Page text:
True to it’s terroir, this wine has Elgin written all over it with a superb crystallinity, purity and brightness. The nose is youthful and primary but already shows lashings of white citrus, green fig, green apple pastille, lemon-lime cordial, smokey minerality and mouth watering vanilla pod spice. The palate is super intense with bracing acidity but also more than sufficient backing yellow grapefruit, pineapple and tart green apple fruit concentration to balance. Still a baby, this wine should blossom into an ultra focused, finely honed cool climate expression of Chardonnay. Really delicious already but will be worth ageing it for 3 to 6+ years.

(Wine Safari Score: 93+/100 Greg Sherwood MW)

Stop The Presses!!! – Tasting the First Ever 100 Point Wine From South Africa…

Today I had the great privilege to help chair the Whole Bunch tasting of The Wines That Raised Us – A Heritage Experience … at the Klein Welmoed Farm in Stellenbosch featuring great iconic old bottles from the Winshaw Cellar.

What a night and what profound, mind blowing wines. But sitting back and discussing the merits of the individual wines with the other producers and industry commentators in attendance, left me with no choice but to finally make my first 100 point South African wine score pronouncement!

The Zonnebloem Cabernet Sauvignon 1957, another near 100 point expression!

Chateau Libertas 1957, 12 Abv.

An incredibly youthful, vibrant and aromatic expression, this red wine at 61 years old is the most distinguished stately gentleman of wines I have ever encountered. Loaded full of youthful creme de cassis, boiled black berry sweets, macerated black cherries, earthy ripe prunes, raisined cranberries, fynbos spice, dried mint leaf and a profoundly pure and balanced palate minerality that follows the fruit complexity of the nose. It’s not just the mellow concentration and regal balance that astounds the senses, but the sweet fruited glycerol texture, the vibrantly fresh palate and tightly packed sweet mellow tannins that seduce the senses and invite you in for more. This is the stuff of legends, a wine you will want to tell your kids you drank. It’s also a wine that not only brought tears to grown winemakers eyes, but also the first perfect score on the Fine Wine Safari and possibly the first ever de facto 100 point score for a South African still wine! 🤭 Yes!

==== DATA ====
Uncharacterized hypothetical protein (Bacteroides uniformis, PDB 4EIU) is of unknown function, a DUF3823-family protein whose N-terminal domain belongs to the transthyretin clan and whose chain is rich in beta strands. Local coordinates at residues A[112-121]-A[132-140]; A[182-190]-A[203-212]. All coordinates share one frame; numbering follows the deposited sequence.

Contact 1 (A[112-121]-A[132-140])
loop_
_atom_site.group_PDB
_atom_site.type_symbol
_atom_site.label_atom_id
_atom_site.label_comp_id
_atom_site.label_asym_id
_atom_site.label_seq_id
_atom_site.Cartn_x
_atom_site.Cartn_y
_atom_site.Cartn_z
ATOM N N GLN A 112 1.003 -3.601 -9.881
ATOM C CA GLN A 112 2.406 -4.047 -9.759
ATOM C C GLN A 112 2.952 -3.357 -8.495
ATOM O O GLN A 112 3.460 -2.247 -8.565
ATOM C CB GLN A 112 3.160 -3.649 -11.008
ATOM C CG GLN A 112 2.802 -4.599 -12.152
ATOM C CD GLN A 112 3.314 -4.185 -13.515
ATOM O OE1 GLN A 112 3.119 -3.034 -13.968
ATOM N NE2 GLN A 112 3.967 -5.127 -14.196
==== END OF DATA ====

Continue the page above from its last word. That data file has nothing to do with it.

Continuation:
(Wine Safari Score: 100/100 Greg Sherwood MW)

Pinot Passion and Precision Personified – Tasting the New Release Elgin Ridge Biodynamic Pinot Noir 2016…

Organic and biodynamic wine practices have become big business for the wine trade globally over the past few years. But what I really admire about Brian and Marion Smith’s focus at Elgin Ridge in South Africa is not only their unreserved commitment to the philosophy of organic and biodynamic winemaking but also the way they strive to genuinely be respectable and sustainable wine growers, wine makers and wine sellers. It’s certainly not done just in the name of marketing.

Elgin Ridge has had great success with their wines in the UK but latterly even more so in Scandinavia and especially Japan. Tasting their new release Pinot Noir 2016 points straight to varietal purity and precision, two key factors so important when trying to crack complicated connoisseur markets like the UK and Japan.

They may not be the poster boy of Pinot Noir production in South Africa, but rest assured this is one of the most honest, varietally pure and best value Pinot Noir reds you can buy on the market.

Elgin Ridge Pinot Noir 2016, WO Elgin, 13.5 Abv.

This organic naturally fermented Pinot Noir was produced in a very limited 3,440 bottles and was aged for 10 months in French oak barrels. The wine is structured and broody sticking to a serious old world stylistic framework for Pinot Noir. The aromatics are deep and dark with a really savoury baritone black bramble berry expression with a nose loaded with blood and iron, cranberry, incense and waxy red forest berry fruits. The palate shows delicious red fruited Cote de Beaune purity, piquant foresty spice and a dusty, bramble berry complexity. The textural precision and incredible winemaking polish does perhaps mask some of the wines earthy, artisanal charm, but in the end, this wine delivers an astonishing amount of Pinot Noir pleasure at a fantastic price point. So yes Brian and Marion, the biodynamic commitment is rewarding. Drink now to 2026+

Wine Safari Score: 93/100 Greg Sherwood MW

It’s Cabernet Sauvignon But Not As You Know It – Tasting the Craven Wines Maiden Cabernet Sauvignon 2018 “En-primeur”…

I love it when wineries make varietal wines that you would least expect them to. This is exactly what Mick and Jeanine Craven have done with their new Cabernet Sauvignon 2018.

I know Mick and Jeanine are not massive fans of wine ratings per se but as a critic, I’d certainly be remiss not to write about this epic wine and sing it’s praises as there was next to nothing produced from the 1.2 tons of fruit. Only for release probably early next year, put it in your diary else you’ll miss out! 😭

Mick Craven, one half of this dynamic wine making duo at Craven Wines

Cabernet Sauvignon 2018, 12.5 Abv.

(Barrel Sample)